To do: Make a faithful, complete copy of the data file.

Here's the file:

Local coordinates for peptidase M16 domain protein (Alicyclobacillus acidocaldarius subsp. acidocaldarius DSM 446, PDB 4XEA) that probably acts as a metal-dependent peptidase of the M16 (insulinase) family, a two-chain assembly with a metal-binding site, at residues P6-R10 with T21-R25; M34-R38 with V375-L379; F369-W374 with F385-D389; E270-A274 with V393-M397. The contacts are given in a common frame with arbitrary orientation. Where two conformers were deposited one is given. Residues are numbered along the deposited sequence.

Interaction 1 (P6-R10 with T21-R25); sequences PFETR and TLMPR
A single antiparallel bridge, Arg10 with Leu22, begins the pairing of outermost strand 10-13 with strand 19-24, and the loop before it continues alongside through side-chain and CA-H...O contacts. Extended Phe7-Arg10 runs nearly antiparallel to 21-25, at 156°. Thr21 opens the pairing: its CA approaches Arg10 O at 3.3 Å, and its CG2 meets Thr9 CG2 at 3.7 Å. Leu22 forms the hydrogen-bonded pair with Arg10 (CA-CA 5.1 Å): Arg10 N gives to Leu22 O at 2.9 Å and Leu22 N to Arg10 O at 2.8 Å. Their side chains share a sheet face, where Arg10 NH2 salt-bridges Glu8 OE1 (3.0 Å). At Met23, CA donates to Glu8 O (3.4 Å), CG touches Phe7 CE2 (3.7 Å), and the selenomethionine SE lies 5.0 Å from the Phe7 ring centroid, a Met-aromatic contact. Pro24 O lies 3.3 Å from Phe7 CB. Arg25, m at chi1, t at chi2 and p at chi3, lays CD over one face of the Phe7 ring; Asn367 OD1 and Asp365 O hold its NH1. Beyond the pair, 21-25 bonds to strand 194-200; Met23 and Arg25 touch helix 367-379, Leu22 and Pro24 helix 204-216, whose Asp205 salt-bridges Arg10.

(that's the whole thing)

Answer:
Local coordinates for peptidase M16 domain protein (Alicyclobacillus acidocaldarius subsp. acidocaldarius DSM 446, PDB 4XEA) that probably acts as a metal-dependent peptidase of the M16 (insulinase) family, a two-chain assembly with a metal-binding site, at residues P6-R10 with T21-R25; M34-R38 with V375-L379; F369-W374 with F385-D389; E270-A274 with V393-M397. The contacts are given in a common frame with arbitrary orientation. Where two conformers were deposited one is given. Residues are numbered along the deposited sequence.

Interaction 1 (P6-R10 with T21-R25); sequences PFETR and TLMPR
A single antiparallel bridge, Arg10 with Leu22, begins the pairing of outermost strand 10-13 with strand 19-24, and the loop before it continues alongside through side-chain and CA-H...O contacts. Extended Phe7-Arg10 runs nearly antiparallel to 21-25, at 156°. Thr21 opens the pairing: its CA approaches Arg10 O at 3.3 Å, and its CG2 meets Thr9 CG2 at 3.7 Å. Leu22 forms the hydrogen-bonded pair with Arg10 (CA-CA 5.1 Å): Arg10 N gives to Leu22 O at 2.9 Å and Leu22 N to Arg10 O at 2.8 Å. Their side chains share a sheet face, where Arg10 NH2 salt-bridges Glu8 OE1 (3.0 Å). At Met23, CA donates to Glu8 O (3.4 Å), CG touches Phe7 CE2 (3.7 Å), and the selenomethionine SE lies 5.0 Å from the Phe7 ring centroid, a Met-aromatic contact. Pro24 O lies 3.3 Å from Phe7 CB. Arg25, m at chi1, t at chi2 and p at chi3, lays CD over one face of the Phe7 ring; Asn367 OD1 and Asp365 O hold its NH1. Beyond the pair, 21-25 bonds to strand 194-200; Met23 and Arg25 touch helix 367-379, Leu22 and Pro24 helix 204-216, whose Asp205 salt-bridges Arg10.